Maybe the schools are the problem

From the BBC on August 15, 2008:

Professor Greenfield has spent a lifetime researching the physiology of the brain, and now thinks that there could be a link between the attention span of children and the growing use of computers.

In an interview for Radio 4’s iPM she said: “The last 10 years have seen a three-fold increase in the prescription of the drug Ritalin, a drug used for Attention Deficit Disorder. One asks why?

“Why suddenly is there greater demand for a drug for attentional problems?” she asked. “This might, and I stress might, be something to do with the increased exposure of young children to unsupervised and lengthy hours in front of a screen.”

Baroness Greenfield wondered if the cause was growing computer use.

“Could it be, and this is just a suggestion which I think we should look into, could it be if a small child is sitting in front of a screen pressing buttons and getting reactions quickly for many hours, they get used to and their brains get used to rapid responses?” she said.

If children do not have stories read to them and have little practice of concentrating for long periods this could effect how they handle the sedate pace of school life, said Baroness Greenfield.

Or maybe they are the solution…

From the BBC on April 4, 2008:

Evidence shows that where technology is used effectively in schools, the results are inspiring – improved grades and retention rates, greater participation by students and increased effectiveness by teachers and tutors.

Schools across the country are using the internet, mobile phones, interactive whiteboards, hand-held learning devices, school radio stations, blogging, podcasts, digital photography and video conferencing to create increasingly stimulating and exciting environments for their students to learn.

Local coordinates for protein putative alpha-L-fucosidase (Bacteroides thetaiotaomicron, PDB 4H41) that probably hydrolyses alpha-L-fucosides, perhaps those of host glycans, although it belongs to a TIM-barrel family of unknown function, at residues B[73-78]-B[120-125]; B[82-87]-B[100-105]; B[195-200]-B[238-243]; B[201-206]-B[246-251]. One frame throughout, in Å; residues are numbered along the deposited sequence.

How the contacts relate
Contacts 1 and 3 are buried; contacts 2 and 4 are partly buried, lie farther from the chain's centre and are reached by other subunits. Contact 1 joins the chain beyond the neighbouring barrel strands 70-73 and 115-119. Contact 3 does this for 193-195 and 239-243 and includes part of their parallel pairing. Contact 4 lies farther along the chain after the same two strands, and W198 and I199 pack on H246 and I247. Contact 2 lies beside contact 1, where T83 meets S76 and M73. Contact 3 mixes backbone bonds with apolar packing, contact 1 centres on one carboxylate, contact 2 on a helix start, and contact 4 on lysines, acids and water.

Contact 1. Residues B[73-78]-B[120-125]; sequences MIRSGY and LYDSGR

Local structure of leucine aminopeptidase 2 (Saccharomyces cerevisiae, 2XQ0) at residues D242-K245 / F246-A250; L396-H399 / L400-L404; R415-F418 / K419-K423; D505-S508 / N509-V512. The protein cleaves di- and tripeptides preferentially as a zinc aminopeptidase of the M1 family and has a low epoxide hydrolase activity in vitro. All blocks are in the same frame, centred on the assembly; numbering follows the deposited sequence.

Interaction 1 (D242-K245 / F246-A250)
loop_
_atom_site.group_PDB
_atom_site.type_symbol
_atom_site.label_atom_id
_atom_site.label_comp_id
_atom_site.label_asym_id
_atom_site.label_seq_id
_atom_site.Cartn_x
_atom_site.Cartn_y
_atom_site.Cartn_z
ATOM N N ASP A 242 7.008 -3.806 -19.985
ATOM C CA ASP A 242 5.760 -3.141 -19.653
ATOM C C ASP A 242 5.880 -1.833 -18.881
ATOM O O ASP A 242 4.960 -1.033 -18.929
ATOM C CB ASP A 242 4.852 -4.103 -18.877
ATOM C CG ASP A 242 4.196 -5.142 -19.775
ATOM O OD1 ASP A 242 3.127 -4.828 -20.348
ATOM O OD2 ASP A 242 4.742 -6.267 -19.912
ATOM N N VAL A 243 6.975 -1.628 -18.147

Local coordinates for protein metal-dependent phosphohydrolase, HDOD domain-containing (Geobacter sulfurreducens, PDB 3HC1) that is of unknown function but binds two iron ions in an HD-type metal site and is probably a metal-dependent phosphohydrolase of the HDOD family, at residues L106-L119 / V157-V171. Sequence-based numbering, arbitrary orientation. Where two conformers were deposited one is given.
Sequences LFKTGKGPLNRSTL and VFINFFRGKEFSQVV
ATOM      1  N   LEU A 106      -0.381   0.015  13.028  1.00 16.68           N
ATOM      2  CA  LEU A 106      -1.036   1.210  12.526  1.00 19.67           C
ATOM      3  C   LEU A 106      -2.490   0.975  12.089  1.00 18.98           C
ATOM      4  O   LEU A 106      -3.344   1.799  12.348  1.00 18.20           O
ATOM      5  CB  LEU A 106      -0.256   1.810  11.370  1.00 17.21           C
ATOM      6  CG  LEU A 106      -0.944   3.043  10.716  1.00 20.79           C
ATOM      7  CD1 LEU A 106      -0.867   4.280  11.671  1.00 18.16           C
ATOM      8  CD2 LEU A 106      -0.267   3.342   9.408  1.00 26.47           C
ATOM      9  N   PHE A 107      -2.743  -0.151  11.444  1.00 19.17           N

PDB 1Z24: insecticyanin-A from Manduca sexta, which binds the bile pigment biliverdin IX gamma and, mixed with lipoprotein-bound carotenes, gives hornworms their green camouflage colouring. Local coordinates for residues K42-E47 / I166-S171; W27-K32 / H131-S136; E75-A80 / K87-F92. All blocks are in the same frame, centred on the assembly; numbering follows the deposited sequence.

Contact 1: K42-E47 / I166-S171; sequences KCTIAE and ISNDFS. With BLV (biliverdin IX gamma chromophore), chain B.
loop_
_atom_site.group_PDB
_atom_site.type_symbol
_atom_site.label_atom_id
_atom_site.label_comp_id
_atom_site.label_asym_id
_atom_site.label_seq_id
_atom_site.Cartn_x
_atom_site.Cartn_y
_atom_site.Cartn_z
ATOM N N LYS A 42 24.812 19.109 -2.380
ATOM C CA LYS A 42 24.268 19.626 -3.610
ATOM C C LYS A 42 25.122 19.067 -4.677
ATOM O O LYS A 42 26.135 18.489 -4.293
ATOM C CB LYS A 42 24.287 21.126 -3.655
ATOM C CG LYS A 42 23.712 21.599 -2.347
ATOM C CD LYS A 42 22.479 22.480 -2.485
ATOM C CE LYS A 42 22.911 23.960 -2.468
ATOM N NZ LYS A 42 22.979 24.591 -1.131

… Whether we like it or not, technology is now at the heart of everyday life for us all.

From the BBC on April 2, 2008:

“There is an issue about parenting,” said Robin Blake, head of media literacy at Ofcom.

He added: “Parents who are allowing their children to go online without supervision and support… need to recognise that their children are potentially at risk.”

From the BBC on October 22, 2007:

The Child Exploitation and Online Protection Centre (CEOP) has designed a new programme for teachers and parents.

… It has designed a series of online activities, resources and lesson plans for children, parents and teachers.

Children can play a series of games in a “Cybercafe” on CEOP’s Think U Know website, advising characters on what to do in various online or text scenarios.

… Stephen Crowne, chief executive of Becta said: “The internet provides a world of possibilities and is an exciting and informative place for young people to explore and enjoy, but we must do everything we can to make sure that this is a safe environment.

“This means that there is a duty of care on parents and education practitioners when children are at school or at home.”


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